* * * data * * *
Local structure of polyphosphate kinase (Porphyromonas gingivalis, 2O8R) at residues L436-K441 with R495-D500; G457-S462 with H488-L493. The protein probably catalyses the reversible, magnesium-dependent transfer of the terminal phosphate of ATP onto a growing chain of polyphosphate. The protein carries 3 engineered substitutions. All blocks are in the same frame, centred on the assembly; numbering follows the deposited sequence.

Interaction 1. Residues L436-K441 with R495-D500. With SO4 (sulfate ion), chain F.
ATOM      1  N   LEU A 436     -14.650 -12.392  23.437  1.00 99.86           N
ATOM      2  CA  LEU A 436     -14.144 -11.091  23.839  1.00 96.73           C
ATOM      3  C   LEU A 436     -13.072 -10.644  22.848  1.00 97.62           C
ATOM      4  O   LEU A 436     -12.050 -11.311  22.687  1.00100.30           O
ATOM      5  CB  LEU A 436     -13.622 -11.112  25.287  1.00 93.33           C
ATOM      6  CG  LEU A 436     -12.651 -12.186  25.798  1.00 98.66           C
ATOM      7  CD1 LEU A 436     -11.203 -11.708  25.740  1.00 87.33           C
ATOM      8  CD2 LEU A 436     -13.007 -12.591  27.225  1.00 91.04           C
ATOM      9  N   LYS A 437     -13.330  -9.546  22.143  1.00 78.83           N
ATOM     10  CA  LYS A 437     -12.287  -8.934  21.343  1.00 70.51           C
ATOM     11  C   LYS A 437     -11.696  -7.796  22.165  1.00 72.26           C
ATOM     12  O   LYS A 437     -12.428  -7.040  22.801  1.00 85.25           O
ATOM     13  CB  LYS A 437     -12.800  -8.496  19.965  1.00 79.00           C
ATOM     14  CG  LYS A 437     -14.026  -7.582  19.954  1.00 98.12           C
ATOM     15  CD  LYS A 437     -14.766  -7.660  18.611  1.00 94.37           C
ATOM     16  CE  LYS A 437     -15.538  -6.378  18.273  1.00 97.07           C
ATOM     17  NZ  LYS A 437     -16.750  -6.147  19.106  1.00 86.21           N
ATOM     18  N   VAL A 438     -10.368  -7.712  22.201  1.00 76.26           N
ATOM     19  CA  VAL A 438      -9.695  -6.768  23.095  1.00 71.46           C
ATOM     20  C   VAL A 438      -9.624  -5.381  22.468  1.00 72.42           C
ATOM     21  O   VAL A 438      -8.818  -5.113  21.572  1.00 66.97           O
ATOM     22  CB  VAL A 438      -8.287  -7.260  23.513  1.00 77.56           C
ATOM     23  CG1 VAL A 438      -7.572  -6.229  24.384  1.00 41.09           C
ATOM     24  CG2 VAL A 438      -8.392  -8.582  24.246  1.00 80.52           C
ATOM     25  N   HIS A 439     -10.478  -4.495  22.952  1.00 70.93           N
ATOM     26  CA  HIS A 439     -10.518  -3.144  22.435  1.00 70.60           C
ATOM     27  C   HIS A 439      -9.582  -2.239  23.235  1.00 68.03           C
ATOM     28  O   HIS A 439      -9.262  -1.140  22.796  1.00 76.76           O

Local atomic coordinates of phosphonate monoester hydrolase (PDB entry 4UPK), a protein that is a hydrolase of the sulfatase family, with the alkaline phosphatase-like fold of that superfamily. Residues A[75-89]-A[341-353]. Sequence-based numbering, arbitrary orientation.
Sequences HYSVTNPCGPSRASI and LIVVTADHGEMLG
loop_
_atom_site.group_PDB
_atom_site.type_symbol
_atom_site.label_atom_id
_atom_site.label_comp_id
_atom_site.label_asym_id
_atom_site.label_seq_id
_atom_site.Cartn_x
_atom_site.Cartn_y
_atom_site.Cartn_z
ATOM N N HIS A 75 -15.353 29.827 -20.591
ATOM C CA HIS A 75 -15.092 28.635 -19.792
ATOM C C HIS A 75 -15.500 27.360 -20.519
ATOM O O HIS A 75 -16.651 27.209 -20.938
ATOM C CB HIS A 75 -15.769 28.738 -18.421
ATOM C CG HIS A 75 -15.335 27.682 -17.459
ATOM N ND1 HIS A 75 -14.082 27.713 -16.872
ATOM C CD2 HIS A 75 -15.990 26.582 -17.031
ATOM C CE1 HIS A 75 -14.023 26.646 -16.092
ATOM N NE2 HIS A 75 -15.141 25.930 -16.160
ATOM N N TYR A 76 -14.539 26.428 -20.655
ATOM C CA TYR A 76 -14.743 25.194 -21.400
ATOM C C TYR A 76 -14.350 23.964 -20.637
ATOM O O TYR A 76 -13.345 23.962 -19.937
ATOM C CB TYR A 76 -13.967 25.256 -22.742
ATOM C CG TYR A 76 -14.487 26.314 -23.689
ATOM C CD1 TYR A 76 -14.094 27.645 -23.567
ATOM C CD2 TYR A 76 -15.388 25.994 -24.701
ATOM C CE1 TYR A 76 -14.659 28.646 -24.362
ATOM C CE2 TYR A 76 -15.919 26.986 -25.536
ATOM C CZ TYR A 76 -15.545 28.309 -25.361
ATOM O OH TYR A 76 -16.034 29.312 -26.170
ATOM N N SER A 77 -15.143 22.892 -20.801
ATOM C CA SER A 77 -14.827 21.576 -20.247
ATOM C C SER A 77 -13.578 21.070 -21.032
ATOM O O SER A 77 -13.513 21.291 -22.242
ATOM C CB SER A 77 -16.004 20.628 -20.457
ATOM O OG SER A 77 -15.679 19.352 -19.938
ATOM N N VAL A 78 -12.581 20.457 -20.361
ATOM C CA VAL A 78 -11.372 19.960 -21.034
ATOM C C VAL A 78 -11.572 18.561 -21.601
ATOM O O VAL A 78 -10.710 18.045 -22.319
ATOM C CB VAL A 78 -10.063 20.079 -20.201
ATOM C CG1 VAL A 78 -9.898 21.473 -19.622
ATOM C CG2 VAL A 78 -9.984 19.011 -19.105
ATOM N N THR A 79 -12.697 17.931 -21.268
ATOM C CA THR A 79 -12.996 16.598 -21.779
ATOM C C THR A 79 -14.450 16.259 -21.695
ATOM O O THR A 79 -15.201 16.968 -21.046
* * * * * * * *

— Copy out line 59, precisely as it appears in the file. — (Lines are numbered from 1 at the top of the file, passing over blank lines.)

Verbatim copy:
ATOM C CD1 TYR A 76 -14.094 27.645 -23.567